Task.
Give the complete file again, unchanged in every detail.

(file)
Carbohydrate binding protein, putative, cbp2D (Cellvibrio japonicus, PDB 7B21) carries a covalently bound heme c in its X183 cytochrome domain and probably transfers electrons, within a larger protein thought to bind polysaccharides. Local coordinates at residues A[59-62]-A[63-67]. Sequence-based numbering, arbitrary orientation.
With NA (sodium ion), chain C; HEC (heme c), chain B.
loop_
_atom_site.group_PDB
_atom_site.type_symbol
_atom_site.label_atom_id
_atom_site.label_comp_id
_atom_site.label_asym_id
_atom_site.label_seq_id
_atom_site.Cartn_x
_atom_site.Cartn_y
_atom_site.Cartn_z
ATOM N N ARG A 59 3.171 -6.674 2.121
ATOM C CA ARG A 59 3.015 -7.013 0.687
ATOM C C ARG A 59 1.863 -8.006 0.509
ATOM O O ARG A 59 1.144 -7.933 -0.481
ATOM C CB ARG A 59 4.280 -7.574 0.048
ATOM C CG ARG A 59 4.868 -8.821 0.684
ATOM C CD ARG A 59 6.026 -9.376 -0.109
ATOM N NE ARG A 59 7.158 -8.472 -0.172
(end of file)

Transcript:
Carbohydrate binding protein, putative, cbp2D (Cellvibrio japonicus, PDB 7B21) carries a covalently bound heme c in its X183 cytochrome domain and probably transfers electrons, within a larger protein thought to bind polysaccharides. Local coordinates at residues A[59-62]-A[63-67]. Sequence-based numbering, arbitrary orientation.
With NA (sodium ion), chain C; HEC (heme c), chain B.
loop_
_atom_site.group_PDB
_atom_site.type_symbol
_atom_site.label_atom_id
_atom_site.label_comp_id
_atom_site.label_asym_id
_atom_site.label_seq_id
_atom_site.Cartn_x
_atom_site.Cartn_y
_atom_site.Cartn_z
ATOM N N ARG A 59 3.171 -6.674 2.121
ATOM C CA ARG A 59 3.015 -7.013 0.687
ATOM C C ARG A 59 1.863 -8.006 0.509
ATOM O O ARG A 59 1.144 -7.933 -0.481
ATOM C CB ARG A 59 4.280 -7.574 0.048
ATOM C CG ARG A 59 4.868 -8.821 0.684
ATOM C CD ARG A 59 6.026 -9.376 -0.109
ATOM N NE ARG A 59 7.158 -8.472 -0.172